We found 364 records; after removing duplicates, 248 articles remained. Subsequently, a total of 178 articles were selected by reading the titles and abstracts. Of the 158 articles excluded for not meeting the inclusion criteria, the main exclusion reasons were (1) unrelated to IL10; (2) unrelated to ALS or MS and; (3) wrong study design. After full-text reading, 17 articles with publication dates between 1999 and 2021 were included in this systematic review (Figure 1).
The articles relating the presence of polymorphisms in the IL10 gene and the progression or development of ALS/MS were read completely, and we identified articles related to MS only. Six SNPs were identified in those articles: IL10-592 (rs1800872; C>A), IL10-819 (rs1800871; C>T), IL10-1082 (rs1800896; A>G), IL10-2763 (rs6693899; A>C), IL10-2849 (rs6703630; A>G) and IL10-3575 (rs1800890; A>T). The IL10-1082 SNP was mentioned in 16 articles, while the other most frequently mentioned polymorphisms were IL10-819 and IL10-592.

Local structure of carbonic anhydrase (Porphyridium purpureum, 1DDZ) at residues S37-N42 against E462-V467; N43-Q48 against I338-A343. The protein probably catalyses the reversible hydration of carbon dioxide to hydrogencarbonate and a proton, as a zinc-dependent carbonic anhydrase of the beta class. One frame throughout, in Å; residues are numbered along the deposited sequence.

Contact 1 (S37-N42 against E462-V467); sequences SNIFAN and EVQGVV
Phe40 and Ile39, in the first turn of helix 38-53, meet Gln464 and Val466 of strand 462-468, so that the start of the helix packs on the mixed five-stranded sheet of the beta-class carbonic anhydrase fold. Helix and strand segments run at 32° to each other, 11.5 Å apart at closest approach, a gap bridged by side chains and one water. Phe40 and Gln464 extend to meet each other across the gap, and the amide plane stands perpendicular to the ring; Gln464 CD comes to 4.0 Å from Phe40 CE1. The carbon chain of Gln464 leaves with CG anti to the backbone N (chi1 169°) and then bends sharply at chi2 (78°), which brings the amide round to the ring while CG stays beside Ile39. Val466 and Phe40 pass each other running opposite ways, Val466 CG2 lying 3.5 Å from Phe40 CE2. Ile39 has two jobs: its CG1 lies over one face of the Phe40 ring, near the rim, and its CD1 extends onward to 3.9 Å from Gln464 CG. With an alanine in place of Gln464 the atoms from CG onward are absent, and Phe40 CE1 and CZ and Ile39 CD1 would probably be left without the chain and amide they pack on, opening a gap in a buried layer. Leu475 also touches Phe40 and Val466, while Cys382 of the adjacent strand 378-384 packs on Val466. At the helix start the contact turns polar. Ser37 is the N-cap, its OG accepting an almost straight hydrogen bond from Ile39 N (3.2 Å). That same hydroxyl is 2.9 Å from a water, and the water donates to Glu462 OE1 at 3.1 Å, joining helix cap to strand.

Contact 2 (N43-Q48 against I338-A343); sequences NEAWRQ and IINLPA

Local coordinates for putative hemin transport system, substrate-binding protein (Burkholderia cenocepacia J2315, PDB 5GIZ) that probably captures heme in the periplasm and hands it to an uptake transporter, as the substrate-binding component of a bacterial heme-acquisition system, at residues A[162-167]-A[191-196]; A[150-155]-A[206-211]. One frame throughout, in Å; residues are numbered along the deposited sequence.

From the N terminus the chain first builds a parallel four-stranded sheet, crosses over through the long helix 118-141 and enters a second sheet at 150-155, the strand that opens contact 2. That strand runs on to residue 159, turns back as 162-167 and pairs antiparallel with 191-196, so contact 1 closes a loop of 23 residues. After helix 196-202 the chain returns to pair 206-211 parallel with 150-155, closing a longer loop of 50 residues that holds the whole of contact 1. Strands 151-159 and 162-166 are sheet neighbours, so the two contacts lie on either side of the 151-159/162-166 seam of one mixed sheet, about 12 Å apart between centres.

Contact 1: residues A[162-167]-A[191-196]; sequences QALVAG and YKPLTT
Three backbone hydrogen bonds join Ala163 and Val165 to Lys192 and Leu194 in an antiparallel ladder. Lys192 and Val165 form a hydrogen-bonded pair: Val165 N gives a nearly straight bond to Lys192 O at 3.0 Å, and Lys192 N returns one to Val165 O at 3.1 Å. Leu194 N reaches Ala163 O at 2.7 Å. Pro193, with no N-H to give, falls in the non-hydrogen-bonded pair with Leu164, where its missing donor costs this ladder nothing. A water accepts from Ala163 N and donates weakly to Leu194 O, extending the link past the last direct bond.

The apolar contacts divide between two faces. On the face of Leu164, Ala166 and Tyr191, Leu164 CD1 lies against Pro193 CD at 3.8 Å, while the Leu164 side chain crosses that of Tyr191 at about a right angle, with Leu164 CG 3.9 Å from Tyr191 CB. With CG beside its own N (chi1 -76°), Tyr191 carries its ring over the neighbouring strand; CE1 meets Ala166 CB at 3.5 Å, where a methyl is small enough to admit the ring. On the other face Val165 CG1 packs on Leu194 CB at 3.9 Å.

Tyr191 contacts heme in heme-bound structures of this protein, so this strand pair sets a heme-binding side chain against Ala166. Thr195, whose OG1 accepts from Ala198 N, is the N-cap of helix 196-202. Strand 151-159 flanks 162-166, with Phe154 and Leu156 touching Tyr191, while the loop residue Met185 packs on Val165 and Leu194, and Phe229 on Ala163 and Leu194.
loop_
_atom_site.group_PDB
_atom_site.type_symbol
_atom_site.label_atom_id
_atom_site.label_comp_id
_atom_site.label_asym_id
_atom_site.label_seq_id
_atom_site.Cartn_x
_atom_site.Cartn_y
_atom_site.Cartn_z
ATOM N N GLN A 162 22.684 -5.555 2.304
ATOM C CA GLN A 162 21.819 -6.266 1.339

Twelve case–control studies [22,23,24,25,26,27,28,29,30,31,32,33] and two cohort articles [34,35] on the association between IL10-1082 SNP and MS were identified. Six case–control studies [24,25,27,29,30,31] and one cohort article [34] were identified for the IL10-819 SNP, and five case–control studies [24,27,29,30,33] and one cohort [34] studies addressed the IL10-592 SNP. We also included one review [36] and two meta-analyses [37,38] among the selected articles (Table 1).
England, Germany, Norway, Spain, Finland, Italy, Greece, Poland and India had one study each. Five studies were performed in Iran and two in Bulgaria. Not all studies specified the ethnicities or nationalities of their population, and all studies were about MS. Our search did not find any article relating polymorphisms in the IL10 gene with ALS.